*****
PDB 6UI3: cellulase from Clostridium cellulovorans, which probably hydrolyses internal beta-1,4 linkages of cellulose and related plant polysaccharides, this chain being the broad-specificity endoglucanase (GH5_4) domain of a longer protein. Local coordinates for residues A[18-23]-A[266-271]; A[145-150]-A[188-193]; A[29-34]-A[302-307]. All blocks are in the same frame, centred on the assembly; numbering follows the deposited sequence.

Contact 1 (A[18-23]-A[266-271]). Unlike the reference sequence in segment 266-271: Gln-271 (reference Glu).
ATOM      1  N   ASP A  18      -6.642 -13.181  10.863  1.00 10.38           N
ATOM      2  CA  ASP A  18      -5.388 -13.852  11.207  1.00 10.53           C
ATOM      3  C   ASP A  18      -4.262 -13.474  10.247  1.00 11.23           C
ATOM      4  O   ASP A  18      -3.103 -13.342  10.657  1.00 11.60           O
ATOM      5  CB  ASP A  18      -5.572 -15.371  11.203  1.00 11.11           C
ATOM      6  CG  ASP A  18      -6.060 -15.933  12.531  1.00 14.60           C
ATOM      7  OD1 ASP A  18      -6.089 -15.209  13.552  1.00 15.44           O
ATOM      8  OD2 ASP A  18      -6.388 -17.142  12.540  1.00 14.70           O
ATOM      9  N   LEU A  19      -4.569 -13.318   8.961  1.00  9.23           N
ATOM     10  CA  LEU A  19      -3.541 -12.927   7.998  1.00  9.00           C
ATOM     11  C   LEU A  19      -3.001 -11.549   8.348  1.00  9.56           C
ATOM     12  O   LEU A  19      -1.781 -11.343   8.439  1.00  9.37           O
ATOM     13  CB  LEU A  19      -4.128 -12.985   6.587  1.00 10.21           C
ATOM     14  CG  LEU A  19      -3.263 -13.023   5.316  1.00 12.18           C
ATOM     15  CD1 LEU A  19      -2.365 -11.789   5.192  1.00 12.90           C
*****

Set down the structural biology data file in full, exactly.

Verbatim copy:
PDB 6UI3: cellulase from Clostridium cellulovorans, which probably hydrolyses internal beta-1,4 linkages of cellulose and related plant polysaccharides, this chain being the broad-specificity endoglucanase (GH5_4) domain of a longer protein. Local coordinates for residues A[18-23]-A[266-271]; A[145-150]-A[188-193]; A[29-34]-A[302-307]. All blocks are in the same frame, centred on the assembly; numbering follows the deposited sequence.

Contact 1 (A[18-23]-A[266-271]). Unlike the reference sequence in segment 266-271: Gln-271 (reference Glu).
ATOM      1  N   ASP A  18      -6.642 -13.181  10.863  1.00 10.38           N
ATOM      2  CA  ASP A  18      -5.388 -13.852  11.207  1.00 10.53           C
ATOM      3  C   ASP A  18      -4.262 -13.474  10.247  1.00 11.23           C
ATOM      4  O   ASP A  18      -3.103 -13.342  10.657  1.00 11.60           O
ATOM      5  CB  ASP A  18      -5.572 -15.371  11.203  1.00 11.11           C
ATOM      6  CG  ASP A  18      -6.060 -15.933  12.531  1.00 14.60           C
ATOM      7  OD1 ASP A  18      -6.089 -15.209  13.552  1.00 15.44           O
ATOM      8  OD2 ASP A  18      -6.388 -17.142  12.540  1.00 14.70           O
ATOM      9  N   LEU A  19      -4.569 -13.318   8.961  1.00  9.23           N
ATOM     10  CA  LEU A  19      -3.541 -12.927   7.998  1.00  9.00           C
ATOM     11  C   LEU A  19      -3.001 -11.549   8.348  1.00  9.56           C
ATOM     12  O   LEU A  19      -1.781 -11.343   8.439  1.00  9.37           O
ATOM     13  CB  LEU A  19      -4.128 -12.985   6.587  1.00 10.21           C
ATOM     14  CG  LEU A  19      -3.263 -13.023   5.316  1.00 12.18           C
ATOM     15  CD1 LEU A  19      -2.365 -11.789   5.192  1.00 12.90           C